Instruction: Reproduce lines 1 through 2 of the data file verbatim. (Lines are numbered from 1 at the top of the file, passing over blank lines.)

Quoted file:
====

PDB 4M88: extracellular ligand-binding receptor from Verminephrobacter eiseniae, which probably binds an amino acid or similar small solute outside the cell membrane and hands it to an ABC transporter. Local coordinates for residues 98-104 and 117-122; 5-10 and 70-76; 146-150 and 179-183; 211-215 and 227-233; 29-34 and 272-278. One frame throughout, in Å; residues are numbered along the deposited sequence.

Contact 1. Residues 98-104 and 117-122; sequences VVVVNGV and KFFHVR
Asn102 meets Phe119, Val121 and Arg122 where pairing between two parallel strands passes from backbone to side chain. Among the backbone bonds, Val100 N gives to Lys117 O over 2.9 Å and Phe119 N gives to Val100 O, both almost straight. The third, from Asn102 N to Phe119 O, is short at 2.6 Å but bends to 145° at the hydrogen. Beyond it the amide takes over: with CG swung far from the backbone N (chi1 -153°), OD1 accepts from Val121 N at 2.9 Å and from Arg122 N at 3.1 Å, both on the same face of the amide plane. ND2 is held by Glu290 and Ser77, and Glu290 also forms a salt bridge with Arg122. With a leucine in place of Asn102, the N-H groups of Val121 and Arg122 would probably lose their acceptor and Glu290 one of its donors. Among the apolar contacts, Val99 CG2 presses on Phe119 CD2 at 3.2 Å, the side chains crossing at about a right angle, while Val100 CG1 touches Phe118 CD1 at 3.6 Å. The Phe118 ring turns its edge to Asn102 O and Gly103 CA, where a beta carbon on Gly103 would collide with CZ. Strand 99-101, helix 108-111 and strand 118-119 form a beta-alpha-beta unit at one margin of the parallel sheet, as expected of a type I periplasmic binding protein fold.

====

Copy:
PDB 4M88: extracellular ligand-binding receptor from Verminephrobacter eiseniae, which probably binds an amino acid or similar small solute outside the cell membrane and hands it to an ABC transporter. Local coordinates for residues 98-104 and 117-122; 5-10 and 70-76; 146-150 and 179-183; 211-215 and 227-233; 29-34 and 272-278. One frame throughout, in Å; residues are numbered along the deposited sequence.

Contact 1. Residues 98-104 and 117-122; sequences VVVVNGV and KFFHVR